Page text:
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Discussion Starter · #1 ·
Hello all,
I am an experienced dinghy sailor (Enterprise, Wayfarer etc..),from the UK now living in Michigan. I want to teach my two boys (13,16) to sail on Lake Erie near Monroe Mi, but not interested in joining a club at this time. I will trailer the boat to launch, and will need to use a small motor to get out to the lake. I have done quite a bit of research and narrowed down to either an Interlake or a Flying Scot as boats that are built for the lake. As we'll be sailing alone and not part of a flotilla, I'd like a boat that is stable enough that we won't be swimming unless we intend to, but is still fun to hike out on. It seems to me that the Scot is the better choice, but would appreciate any advice.
Is either of these boats recommended for lone sailing ( one boat, not singlehanded ) on the choppy Lake Erie ?
Is so which is the better choice ?
Of course, we'd plan for communication in case we hit trouble, and have appropriate safety gear.

Thanks,
Andrew
 

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Discussion Starter · #3 ·
Greg, sorry should have said - not looking to spend a fortune until I see how the boys take to it. Maybe 3-5k. I liked the idea of these boats due to their length for the choppy waters, in as much as they were designed for it ( albeit a long long time ago !)
What would you suggest ? I'd prefer a monohull for this first experience. Thanks for the tip if I do decide to go the Scot route..
 

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Discussion Starter · #11 · (Edited)
Thanks for all the replies !
Greg, I had noticed that your opinion was atypical, the most common sentiment is that it is a decent all rounder. If I was racing I'd probably be thinking similarly.
The difficulty to right is a big concern. My research indicates that the boat can capsize and recover with little water on board, but I was a little sceptical of how that might be under other conditions than still water. Having had a previous issue whereby my mast became stuck in mud, I'm not beyond adding a little mast flotation. ( a former boat of mine was fondly christened "HMS Ballcock" due to my selection of floater ). The need to be pulled back afloat is a concern - as I mentioned I will not be in a flotilla, and so no tow boat will be there to pull me back.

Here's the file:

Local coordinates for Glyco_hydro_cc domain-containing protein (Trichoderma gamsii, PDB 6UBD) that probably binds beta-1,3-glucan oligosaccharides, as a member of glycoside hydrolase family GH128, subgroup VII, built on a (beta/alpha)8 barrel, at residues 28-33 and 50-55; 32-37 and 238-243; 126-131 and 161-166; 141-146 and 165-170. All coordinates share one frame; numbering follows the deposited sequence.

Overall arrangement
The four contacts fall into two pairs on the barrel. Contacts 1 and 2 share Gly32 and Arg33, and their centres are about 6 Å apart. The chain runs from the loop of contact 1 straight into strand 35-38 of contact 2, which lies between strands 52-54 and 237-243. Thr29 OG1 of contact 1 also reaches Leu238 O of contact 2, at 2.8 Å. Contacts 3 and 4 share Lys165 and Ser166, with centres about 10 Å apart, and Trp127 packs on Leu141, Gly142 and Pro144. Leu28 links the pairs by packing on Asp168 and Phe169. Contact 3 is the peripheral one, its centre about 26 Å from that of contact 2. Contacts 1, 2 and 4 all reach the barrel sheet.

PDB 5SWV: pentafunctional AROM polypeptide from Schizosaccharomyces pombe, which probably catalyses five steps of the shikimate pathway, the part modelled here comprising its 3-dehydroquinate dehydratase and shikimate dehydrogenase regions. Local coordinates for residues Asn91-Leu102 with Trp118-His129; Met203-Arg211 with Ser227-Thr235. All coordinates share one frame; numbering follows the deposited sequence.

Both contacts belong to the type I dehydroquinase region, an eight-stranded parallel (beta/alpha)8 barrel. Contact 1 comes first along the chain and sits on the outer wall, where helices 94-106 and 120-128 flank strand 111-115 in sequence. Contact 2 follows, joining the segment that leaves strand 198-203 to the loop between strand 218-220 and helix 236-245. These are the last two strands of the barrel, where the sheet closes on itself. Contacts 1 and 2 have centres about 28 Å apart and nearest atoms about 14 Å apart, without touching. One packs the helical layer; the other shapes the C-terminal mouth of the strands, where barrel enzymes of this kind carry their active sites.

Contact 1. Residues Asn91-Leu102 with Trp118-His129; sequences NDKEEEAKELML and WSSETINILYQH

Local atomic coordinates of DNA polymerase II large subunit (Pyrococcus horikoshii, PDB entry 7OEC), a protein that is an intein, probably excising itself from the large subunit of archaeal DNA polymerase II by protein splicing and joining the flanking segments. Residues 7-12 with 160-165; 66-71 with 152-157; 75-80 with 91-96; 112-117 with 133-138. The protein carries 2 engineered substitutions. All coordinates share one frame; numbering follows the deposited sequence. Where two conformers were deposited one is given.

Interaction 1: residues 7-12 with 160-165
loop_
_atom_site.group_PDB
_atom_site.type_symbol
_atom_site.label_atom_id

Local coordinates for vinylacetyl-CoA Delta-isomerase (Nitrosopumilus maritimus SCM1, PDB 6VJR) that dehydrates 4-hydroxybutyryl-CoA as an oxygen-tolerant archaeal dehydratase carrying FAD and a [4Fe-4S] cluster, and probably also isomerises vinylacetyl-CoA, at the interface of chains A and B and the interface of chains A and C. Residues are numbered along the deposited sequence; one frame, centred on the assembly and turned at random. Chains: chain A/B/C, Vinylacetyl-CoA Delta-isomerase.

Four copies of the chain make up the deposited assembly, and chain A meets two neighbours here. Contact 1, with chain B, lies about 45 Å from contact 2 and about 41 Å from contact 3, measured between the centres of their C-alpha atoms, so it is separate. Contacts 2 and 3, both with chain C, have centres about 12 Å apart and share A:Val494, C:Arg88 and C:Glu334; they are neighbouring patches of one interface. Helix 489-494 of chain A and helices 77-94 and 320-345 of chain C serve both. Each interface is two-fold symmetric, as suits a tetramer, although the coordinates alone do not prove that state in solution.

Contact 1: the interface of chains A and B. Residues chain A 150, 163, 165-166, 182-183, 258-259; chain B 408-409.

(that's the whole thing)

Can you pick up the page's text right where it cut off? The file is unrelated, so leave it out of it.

WRT to the comments regarding the lightening, but was put off by the complexity of the mast setting as I'll always be trailering. I will have the boys to help the physical part, but the time taken would be a concern. If I'm going by bad information please correct me.
I hadn't considered the O'Day - I'll take a look..
 

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Discussion Starter · #15 ·
The righting is an issue for me. I do want a boat that's fairly stable, and by all accounts tipping a Scot is hard to do, but should it happen I need to be able to recover. Lake Erie gets choppy, and even on a nice day the Scot is going to fill up over the seat molding if on its side. As a result I'm back researching on the 'net, and have come across the Buccaneer 18. Seems to be available at reasonable prices, can be daysailed, but most notably has the enclosed hull. Any issues with this choice ?
Thanks for the help..
 

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Discussion Starter · #18 ·
First, thanks for al the input, especially Greg. I don't find the comments at all negative. My posting was intended to ask opinions, and your quick and knowledeable replies are just as I am looking for.
I will look again at the lightning. They are sailed at my local club, but as I don't plan to race that hasn't been a big driver. However, such a purchase would keep that option open.
 

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Discussion Starter · #19 ·
Well, done some research. The Lightning site is a great place. It does look like this boat could be a good choice - thanks to those who lead me to it.
Now I'm looking at available boats. Given that I'm not planning national racing, are there any years/sail number it should avoid ? The Lightning site warns not to buy before 1990, and notes that the rigging was changed in 1986, and that newer boats have better recovery.
Are these significant things that I should be concerned about ?
I've found a nice 1984 Nickels that's near me and in my budget...
 

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Discussion Starter · #24 ·
Well, I always like to close out these threads instead of just leaving them hang.

First, thanks to all for your time and advice.

So, what did I buy ? Lightning, Scot, Highlander, Thistle, Interlake ???
Sorry - none of the above. Couldn't convince myself that lone sailing in a small craft was wise on Erie, and the comments on the poor ability of these larger dinghys to be righted confirmed my concerns.

I decided to go a bit bigger, and acquired a 1984 Catalina 27. Of course, now I need a dock, but it should still meet the first purpose ( teaching my boys to sail ) and also cover some family outings to the Islands.
Hope to see you out there !!
Thanks.
 
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